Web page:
There have been cases of violence on the part of local populations. Burlutskiy remembered how once a window of Roma family’s home in Sloviansk was broken with the assailants throwing firecrackers while shouting “Get out of here, gypsies!”

It is vicious circle of fear.

To break it, we need to overcome the severe illiteracy of the Roma (about 60% of the respondents do not have a primary education and do not know how to write or read), and break down stereotypes and prejudices against them.

The first such attempt on the state level took place two years ago, when a Strategy for the Protection and Integration of the Roma National Minority into Ukrainian society was approved.

By adopting this strategy, the leadership of Ukraine acknowledged that the Roma have a problem that must be addressed. But, as of now, the effectiveness of the Strategy’s implementation is low.

The situation pertaining to the rights of the Roma leaves much to be desired. In Ukraine, there is no single body that could duly implement state policy towards Roma, which is outlined in the Strategy for the Protection and Integration of the Roma National Minority into Ukrainian society.

“Formally, all the responsibility is on the Ministry of Culture, but the scope of its authority is much narrower than the range of problems faced by the Roma national community. The needs of the Roma are primarily in relation to access to social services, education, medicine, and legal aid,” says Olga Zhmurko, the Roma Program Director of the International Renaissance Foundation.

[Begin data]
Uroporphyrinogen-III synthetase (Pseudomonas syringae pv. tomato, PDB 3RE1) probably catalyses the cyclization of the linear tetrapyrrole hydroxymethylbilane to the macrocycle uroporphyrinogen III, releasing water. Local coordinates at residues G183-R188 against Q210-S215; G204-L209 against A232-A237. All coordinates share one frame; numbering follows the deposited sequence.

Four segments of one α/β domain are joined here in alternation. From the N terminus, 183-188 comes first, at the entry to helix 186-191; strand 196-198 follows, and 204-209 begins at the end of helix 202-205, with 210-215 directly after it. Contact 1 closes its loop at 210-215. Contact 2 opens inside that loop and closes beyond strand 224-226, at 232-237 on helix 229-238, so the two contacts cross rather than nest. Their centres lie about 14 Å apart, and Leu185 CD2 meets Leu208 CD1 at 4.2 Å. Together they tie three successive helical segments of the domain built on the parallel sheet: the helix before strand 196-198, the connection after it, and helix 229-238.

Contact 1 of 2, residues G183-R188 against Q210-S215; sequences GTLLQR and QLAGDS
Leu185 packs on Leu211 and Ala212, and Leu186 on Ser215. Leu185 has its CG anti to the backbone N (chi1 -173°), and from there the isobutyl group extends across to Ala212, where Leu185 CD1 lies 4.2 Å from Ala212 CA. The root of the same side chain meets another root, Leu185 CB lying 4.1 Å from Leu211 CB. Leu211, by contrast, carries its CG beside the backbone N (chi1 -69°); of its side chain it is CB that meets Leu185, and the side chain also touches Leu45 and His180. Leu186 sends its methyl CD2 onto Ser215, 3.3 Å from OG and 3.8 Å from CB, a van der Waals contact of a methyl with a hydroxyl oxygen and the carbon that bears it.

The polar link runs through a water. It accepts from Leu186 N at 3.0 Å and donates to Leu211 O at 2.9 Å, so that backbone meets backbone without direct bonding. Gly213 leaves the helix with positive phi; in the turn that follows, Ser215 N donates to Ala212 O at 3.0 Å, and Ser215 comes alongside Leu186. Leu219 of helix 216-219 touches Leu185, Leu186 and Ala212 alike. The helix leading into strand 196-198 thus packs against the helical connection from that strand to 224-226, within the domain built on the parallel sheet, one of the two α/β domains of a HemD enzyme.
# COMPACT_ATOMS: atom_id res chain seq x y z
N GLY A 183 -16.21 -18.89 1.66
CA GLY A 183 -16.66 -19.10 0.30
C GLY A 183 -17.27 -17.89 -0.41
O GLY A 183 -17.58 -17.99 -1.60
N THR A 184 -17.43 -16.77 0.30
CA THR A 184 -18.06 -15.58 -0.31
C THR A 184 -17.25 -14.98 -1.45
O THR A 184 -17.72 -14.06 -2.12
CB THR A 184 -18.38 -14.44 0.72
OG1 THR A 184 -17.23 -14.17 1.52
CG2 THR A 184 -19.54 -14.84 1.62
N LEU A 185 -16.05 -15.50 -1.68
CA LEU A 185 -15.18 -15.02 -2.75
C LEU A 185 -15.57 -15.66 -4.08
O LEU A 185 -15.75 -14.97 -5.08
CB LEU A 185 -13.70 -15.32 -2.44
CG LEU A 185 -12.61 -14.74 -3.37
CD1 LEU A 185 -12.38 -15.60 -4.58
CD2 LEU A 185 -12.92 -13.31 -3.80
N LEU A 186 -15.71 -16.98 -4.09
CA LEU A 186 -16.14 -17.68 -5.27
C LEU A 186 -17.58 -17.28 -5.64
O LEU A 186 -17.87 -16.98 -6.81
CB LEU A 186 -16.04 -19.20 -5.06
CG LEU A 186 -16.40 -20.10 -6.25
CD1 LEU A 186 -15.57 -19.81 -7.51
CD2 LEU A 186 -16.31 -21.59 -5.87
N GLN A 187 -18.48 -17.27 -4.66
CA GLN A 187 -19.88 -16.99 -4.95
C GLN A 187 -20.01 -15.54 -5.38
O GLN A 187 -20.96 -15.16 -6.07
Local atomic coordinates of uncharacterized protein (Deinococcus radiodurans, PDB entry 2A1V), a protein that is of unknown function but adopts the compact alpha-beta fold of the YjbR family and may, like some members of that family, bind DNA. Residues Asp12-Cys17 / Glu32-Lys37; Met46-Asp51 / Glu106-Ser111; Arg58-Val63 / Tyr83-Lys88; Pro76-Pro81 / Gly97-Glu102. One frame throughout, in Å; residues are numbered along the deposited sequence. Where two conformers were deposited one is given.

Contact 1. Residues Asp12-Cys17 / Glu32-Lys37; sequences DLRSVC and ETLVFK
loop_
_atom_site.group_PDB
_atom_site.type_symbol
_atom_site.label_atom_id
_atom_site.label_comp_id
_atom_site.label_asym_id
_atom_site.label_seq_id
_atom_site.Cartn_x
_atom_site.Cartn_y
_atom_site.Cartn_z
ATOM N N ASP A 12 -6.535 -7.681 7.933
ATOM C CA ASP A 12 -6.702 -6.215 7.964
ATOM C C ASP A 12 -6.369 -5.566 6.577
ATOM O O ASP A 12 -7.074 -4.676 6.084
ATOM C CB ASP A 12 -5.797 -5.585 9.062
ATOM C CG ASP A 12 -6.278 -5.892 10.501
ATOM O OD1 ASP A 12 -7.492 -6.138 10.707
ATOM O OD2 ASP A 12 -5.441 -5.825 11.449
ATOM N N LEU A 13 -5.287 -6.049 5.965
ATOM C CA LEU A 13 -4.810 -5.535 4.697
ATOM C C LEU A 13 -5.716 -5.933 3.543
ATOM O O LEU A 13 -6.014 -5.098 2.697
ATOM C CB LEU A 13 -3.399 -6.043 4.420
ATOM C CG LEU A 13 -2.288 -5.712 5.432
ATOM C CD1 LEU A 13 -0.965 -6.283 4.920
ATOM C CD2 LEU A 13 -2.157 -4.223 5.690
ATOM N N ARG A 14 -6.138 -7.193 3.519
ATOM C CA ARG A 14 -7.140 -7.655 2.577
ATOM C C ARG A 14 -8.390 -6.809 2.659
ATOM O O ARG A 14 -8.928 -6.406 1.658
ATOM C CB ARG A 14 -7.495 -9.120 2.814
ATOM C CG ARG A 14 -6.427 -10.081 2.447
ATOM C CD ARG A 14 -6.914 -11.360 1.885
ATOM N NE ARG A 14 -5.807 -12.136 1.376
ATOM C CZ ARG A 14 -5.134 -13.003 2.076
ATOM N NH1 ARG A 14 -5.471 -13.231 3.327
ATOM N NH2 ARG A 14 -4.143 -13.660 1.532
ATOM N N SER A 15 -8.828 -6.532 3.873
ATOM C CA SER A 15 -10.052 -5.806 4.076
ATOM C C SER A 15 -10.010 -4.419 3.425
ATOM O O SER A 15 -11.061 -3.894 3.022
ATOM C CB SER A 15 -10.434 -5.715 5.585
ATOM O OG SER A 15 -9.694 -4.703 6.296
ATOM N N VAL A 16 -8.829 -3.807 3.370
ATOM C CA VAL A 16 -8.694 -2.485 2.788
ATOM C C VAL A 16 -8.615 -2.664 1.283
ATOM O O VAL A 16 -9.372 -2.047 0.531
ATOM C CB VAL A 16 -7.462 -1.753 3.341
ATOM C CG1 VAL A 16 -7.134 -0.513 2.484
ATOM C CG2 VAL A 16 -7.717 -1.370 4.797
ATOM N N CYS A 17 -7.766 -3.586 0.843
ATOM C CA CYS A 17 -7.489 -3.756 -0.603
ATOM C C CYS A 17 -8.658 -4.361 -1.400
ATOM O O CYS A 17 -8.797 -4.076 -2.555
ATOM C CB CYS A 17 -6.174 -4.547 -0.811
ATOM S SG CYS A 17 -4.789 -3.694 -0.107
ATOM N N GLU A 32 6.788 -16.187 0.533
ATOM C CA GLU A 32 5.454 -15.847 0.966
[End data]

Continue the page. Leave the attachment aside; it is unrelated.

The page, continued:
Zhmurko explains that, in Ukraine, although there has been created a government commissioner for ethnic policy, creating another institution does not address the question systematically. It does not change the approach of the state to vulnerable groups, which include the Roma minority.

Meanwhile, Roma communities call on the authorities to at least simplify the procedure for obtaining identity documents for Roma IDPs and to monitor the needs of the Roma population while cooperating more closely with the Roma organizations. Will the government listen?